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For the sake of the example, assume gateway to be 10.0.0.1 and host A (my machine) to be 10.0.0.2.

If gateway (10.0.0.1) is running a service bound to a port on localhost only, the service should be inaccessible to anyone on the network. However, if I configure machine A (10.0.0.2) to route all traffic to 127.0.0.1 through 10.0.0.1, would 10.0.0.1 then route those packets to itself? Is my assumption correct that packets sent to 127.0.0.1 regardless of their source will be sent to that address and therefore, packets which leave localhost but are addressed to 127.0.0.1 will become addressed to the next "hop"'s loopback? Does it largely depend on the network and gateway or does it work/not work in most cases?

A transcript of what I mean:

10.0.0.1 - "Hey! Send this to 127.0.0.1 for me, 10.0.0.1?"
10.0.0.2 - "Sure!"
10.0.0.2 - *oh, that's me*
10.0.0.2 - "Here's the reply 127.0.0.1 (I) gave, 10.0.0.2"
10.0.0.1 - "Thanks!"

I'm not sure if that makes sense, or is possible at all, but if so that would probably be a pretty big security hole for machines running local-only services and forwarding other machines' traffic.

  • This is a routing question, not a security question. – schroeder Jun 7 at 15:59
  • @schroeder in that case, should I re-post it somewhere else? Or wait for it to be moved? I posted it here thinking it fits under "network security". – TR_SLimey Jun 7 at 16:00
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You cannot route any traffic destined to any address in the 127.0.0.0/8 block on an external network. Any address in the 127.0.0.0/8 block can never appear anywhere on any network, nor can any address in that block be used as a source or destination address for packets outside the host.

The goes back at least as far as RFC 990, ASSIGNED NUMBERS:

The class A network number 127 is assigned the "loopback" function, that is, a datagram sent by a higher level protocol to a network 127 address should loop back inside the host. No datagram "sent" to a network 127 address should ever appear on any network anywhere.

-and-

RFC 1122, Requirements for Internet Hosts -- Communication Layers:

(g) { 127, }

Internal host loopback address. Addresses of this form MUST NOT appear outside a host.

-and-

RFC 1700, Assigned Numbers:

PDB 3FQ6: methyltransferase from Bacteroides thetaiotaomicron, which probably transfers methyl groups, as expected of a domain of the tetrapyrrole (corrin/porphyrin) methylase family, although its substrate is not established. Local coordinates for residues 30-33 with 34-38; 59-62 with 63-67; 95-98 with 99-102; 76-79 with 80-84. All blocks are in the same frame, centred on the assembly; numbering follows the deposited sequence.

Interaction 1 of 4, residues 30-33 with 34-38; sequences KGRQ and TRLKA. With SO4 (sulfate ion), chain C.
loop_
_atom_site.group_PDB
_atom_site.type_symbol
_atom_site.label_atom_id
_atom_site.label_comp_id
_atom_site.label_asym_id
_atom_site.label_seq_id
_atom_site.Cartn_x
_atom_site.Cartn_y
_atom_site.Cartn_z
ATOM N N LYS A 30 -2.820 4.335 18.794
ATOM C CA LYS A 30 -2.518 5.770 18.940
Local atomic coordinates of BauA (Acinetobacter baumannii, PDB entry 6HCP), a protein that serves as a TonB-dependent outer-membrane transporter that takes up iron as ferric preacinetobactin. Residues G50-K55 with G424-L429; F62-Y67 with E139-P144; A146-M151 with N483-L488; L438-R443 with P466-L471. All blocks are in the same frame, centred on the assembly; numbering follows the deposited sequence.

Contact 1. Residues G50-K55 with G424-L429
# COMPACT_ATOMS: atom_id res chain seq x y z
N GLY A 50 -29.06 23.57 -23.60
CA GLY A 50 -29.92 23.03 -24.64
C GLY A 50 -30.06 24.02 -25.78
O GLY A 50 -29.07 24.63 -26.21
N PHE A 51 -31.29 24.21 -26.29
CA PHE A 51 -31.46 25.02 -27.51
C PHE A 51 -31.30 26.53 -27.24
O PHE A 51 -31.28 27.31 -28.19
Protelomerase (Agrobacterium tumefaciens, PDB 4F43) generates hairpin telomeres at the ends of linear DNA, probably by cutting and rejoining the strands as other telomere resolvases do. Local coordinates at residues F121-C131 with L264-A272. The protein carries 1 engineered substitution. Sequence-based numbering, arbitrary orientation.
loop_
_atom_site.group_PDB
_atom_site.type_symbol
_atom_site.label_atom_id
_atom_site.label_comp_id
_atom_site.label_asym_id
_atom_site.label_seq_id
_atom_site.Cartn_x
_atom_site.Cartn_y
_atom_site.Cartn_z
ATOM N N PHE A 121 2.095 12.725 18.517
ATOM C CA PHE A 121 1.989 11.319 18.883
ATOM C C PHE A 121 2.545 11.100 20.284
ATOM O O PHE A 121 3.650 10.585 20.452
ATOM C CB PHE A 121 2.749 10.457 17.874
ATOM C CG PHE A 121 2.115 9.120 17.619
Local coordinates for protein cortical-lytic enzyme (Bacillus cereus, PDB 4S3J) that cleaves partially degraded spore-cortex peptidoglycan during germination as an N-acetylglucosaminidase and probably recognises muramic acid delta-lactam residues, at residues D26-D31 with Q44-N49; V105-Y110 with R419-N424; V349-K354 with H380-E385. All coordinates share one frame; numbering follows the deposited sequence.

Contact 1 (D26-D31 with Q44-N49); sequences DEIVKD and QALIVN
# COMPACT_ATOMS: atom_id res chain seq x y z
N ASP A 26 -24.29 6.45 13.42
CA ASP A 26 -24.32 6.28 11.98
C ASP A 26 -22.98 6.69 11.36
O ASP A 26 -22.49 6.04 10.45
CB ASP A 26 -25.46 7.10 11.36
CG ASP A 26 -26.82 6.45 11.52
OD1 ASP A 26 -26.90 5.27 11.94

(g) {127, }

Internal host loopback address. Should never appear outside a host.

-and-

RFC 3330, Special-Use IPv4 Addresses:

127.0.0.0/8 - This block is assigned for use as the Internet host loopback address. A datagram sent by a higher level protocol to an address anywhere within this block should loop back inside the host. This is ordinarily implemented using only 127.0.0.1/32 for loopback, but no addresses within this block should ever appear on any network anywhere [RFC1700, page 5].

-and-

RFC 5735, Special Use IPv4 Addresses:

127.0.0.0/8 - This block is assigned for use as the Internet host loopback address. A datagram sent by a higher-level protocol to an address anywhere within this block loops back inside the host. This is ordinarily implemented using only 127.0.0.1/32 for loopback. As described in [RFC1122], Section 3.2.1.3, addresses within the entire 127.0.0.0/8 block do not legitimately appear on any network anywhere.

That means that Host A cannot route packets destined to 127.0.0.1 to a gateway on the network because that address cannot appear on the network as a destination address.

| improve this answer | |
  • Thanks for the answer. I understand that this is not standards compliant, but surely it is possible to send out a packet with the destination header set to 127.0.0.1 using some non-standards-compliant software? In any case I assume this means that a packet like this appearing would cause undefined behaviour since devices are not equipped to deal with one? Unless you mean that such packet somehow can never be created even using non-compliant software? – TR_SLimey Jun 7 at 17:00
  • What you are asking in your comment is off-topic here. What applications, and hosts/servers do it off-topic here. – Ron Maupin Jun 7 at 17:03
  • That's what I thought too hence why I originally posted in security. Either way, I think I more or less understand. Thanks. – TR_SLimey Jun 7 at 17:36

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